Lions of the Punjab

Hew Macleod, who passed away last year, came to Punjab in the 1950s as a Christian missionary but ended up being a globally-reputed historian on Sikhs. Settling down in Batala, Mcleod's interest in Christianity decreased while his interest in Sikh history increased, to the extent that he became a world authority of Sikhs and Sikhism, earning a Ph D on Sikh history from the University of London.

Yoda Press, New Delhi, have brought out a new edition of his Sikhism (that was published earlier by Penguin). At the heart of Sikhism are the ten Gurus, who transferred authority from individual leaders to the scriptures and the community itself. Sikhism explores how their distinctive beliefs emerged from the Hindu background of the times, how a number of separate sects split off, and how far the ideas of sexual equality have been observed in practice.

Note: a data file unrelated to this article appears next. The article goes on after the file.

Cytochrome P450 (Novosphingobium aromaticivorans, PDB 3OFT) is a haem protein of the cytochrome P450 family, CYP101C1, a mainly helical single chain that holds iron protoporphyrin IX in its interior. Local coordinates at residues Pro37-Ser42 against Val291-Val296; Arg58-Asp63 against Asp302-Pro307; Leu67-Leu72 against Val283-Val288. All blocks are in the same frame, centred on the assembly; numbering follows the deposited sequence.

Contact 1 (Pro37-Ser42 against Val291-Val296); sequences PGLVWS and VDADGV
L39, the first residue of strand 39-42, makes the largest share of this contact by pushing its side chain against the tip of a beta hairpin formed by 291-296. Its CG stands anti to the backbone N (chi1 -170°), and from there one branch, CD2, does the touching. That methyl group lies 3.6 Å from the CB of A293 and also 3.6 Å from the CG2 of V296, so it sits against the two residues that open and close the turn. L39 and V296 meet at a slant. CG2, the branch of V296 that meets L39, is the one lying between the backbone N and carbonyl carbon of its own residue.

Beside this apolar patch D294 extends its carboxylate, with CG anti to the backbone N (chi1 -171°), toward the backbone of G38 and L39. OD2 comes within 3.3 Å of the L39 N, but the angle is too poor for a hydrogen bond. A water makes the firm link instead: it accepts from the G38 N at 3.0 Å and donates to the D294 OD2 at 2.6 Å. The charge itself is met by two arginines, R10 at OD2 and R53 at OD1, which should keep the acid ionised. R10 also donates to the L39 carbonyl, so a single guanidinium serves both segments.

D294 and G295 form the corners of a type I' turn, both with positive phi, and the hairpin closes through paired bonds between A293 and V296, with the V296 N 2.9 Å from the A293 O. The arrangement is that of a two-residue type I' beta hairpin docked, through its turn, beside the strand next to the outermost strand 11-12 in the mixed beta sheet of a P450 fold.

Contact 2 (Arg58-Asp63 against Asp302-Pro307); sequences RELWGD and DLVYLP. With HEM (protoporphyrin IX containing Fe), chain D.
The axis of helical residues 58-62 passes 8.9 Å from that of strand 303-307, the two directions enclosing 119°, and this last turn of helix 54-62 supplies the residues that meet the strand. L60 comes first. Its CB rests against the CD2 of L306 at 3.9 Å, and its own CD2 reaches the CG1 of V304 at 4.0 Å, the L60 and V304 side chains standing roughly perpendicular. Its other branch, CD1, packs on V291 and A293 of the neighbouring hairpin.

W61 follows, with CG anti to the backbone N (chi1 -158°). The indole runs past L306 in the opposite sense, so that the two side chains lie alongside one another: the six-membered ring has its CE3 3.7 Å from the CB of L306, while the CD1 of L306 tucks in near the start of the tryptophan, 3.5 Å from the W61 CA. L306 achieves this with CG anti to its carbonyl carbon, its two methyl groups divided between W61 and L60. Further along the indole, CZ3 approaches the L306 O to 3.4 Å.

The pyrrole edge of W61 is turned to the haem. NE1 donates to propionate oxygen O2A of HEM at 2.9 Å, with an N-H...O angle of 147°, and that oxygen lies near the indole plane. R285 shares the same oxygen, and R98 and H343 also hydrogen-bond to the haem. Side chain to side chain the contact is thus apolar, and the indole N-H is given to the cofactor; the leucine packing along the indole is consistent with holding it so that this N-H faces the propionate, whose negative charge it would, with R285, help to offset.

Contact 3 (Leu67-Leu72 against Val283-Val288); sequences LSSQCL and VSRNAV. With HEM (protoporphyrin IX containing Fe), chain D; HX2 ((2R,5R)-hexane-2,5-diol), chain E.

Rukun Advani, in a review written in The Hindu some years ago said "McLeod has done more for Sikh history than anyone now alive. In fact, if there is a Father of Sikh History, it is Hew McLeod." Tony Ballantyne, in The Guardian, said ‘Hew was renowned for his openness and his readiness to answer any question and to read any manuscript. This generosity, together with his precocious embrace of email, placed him at the centre of an international scholarly community.’

In our Religion and Culture sections, 380 pages, in paperback. Rs 350. ISBN 9788190666879

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